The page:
Is no job safe? 10 lessons learned from China and India that are your job future. Maybe.

I am ever thankful to my buddy Al. It seems that he is busy reading all the good stuff that I would be reading if I wasn’t ever so busy reading all the other good stuff. Good being relative, of course.

Earlier today Al posted a piece called Your Next Job: Made in India or China – 10 Ideas That Will Change the World by TIME.

Often I am busy giving seminars on economics, business trends and ideas that create jobs. Am a fan of Thomas Friedman and his The World is Flat thesis that India and China (and other countries) aren’t so much taking our jobs from us as we are failing to compete for them. Friedman’s views back up nicely to Your Next Job: Made in India or China article that Al recommended.

One thesis excerpted from Your Next Job: Made in India or China:

“The advance of China and India demands an overhaul in the way we think about jobs. You might just find, for example, that your biggest customers are in Chengdu, not Chicago, or that your boss sits in New Delhi, not New York City. Your paycheck could come in renminbi or rupees instead of in euros or dollars. Sure, in this new economic order, your job may be lost to Chinese or Indian workers. But don’t worry. They’ll give it right back.”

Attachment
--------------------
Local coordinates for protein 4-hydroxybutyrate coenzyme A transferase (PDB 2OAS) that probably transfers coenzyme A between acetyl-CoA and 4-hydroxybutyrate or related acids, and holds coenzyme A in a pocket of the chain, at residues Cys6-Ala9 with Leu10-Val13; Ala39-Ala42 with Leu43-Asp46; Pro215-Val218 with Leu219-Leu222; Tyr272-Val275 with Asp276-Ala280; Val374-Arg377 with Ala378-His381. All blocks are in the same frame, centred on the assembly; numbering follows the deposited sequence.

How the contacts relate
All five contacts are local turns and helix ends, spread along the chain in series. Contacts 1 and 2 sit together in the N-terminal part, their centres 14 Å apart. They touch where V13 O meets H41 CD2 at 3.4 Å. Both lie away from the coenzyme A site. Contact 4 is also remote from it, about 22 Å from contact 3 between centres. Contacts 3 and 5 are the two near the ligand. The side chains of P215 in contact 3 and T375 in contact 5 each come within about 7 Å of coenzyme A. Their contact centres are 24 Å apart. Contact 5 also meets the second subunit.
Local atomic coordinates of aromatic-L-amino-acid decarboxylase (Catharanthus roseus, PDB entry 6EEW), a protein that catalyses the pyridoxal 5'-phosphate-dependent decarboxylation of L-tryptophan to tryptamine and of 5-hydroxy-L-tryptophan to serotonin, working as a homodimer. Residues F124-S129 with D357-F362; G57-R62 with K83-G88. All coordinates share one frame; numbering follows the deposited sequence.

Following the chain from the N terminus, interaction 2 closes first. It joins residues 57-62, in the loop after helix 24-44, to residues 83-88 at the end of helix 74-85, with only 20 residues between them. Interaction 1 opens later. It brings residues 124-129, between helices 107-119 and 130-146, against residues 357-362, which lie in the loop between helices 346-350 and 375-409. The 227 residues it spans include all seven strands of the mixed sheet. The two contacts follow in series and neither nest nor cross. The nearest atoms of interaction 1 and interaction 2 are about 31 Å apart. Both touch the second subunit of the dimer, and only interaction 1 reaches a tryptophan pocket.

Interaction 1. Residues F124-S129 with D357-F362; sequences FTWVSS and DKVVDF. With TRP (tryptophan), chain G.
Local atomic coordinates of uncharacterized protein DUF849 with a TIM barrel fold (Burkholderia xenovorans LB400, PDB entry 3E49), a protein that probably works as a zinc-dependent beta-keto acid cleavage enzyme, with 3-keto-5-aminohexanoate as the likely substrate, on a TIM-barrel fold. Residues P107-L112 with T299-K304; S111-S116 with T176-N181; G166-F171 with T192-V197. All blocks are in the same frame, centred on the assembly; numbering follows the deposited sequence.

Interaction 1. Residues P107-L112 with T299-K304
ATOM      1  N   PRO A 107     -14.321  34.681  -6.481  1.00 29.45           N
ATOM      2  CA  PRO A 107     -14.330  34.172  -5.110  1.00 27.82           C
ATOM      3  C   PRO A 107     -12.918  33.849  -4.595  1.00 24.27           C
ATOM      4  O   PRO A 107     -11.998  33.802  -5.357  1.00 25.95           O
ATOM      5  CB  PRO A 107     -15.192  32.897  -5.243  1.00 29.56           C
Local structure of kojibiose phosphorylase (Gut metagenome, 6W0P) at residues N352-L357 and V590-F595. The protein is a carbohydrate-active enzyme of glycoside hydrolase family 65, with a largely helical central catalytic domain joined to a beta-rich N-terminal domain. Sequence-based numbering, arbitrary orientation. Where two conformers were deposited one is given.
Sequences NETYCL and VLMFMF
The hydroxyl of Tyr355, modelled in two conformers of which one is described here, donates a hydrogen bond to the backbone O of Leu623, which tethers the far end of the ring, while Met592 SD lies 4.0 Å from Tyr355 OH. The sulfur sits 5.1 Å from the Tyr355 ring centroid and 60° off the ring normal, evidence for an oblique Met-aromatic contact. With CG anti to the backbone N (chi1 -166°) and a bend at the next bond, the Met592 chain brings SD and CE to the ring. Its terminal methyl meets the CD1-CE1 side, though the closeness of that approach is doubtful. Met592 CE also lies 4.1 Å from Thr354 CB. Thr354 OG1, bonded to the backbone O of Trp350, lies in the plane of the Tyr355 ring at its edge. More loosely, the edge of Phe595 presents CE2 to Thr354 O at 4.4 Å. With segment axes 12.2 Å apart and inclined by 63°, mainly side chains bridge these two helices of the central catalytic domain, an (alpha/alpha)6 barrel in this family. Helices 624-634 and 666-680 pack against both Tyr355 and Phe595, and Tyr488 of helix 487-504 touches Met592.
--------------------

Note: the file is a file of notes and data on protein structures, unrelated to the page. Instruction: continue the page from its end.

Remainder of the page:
I’m not sure that they will really give it right back. There is no reason however that we can’t win those jobs back — BUT we will have to play the Globalization v3.0 game to do it.

Globalization v3.0 = the ability to harness market and human capital to compete against any city, county, region or country. Instead of talking about how India is winning our jobs we need to focus on how Indianapolis or Jacksonville or Des Moines can restructure itself to take on the world.  The downside of being more competitive is that American industry will not attempt this on its own. When you are wed to quarterly profit predictions then restructuring to take on the world is seldom of interest — not when it also requires that you think about the needs of people in the communities affected. India and China have a competitive advantage in that their industry can experiment with different business structure because things like child care, health care, and the social safety net are separately provided.

So I was thinking that maybe if things got desperate then I could become a barista — making people happier through hotter, faster, tastier coffee.

Now that bubble is in danger of popping too. It turns out that one Chinese restaurant in Malaysia now uses robots to run much of its business. Not in the kitchen but up front with customers. Robots take orders, serve and even makes chat.

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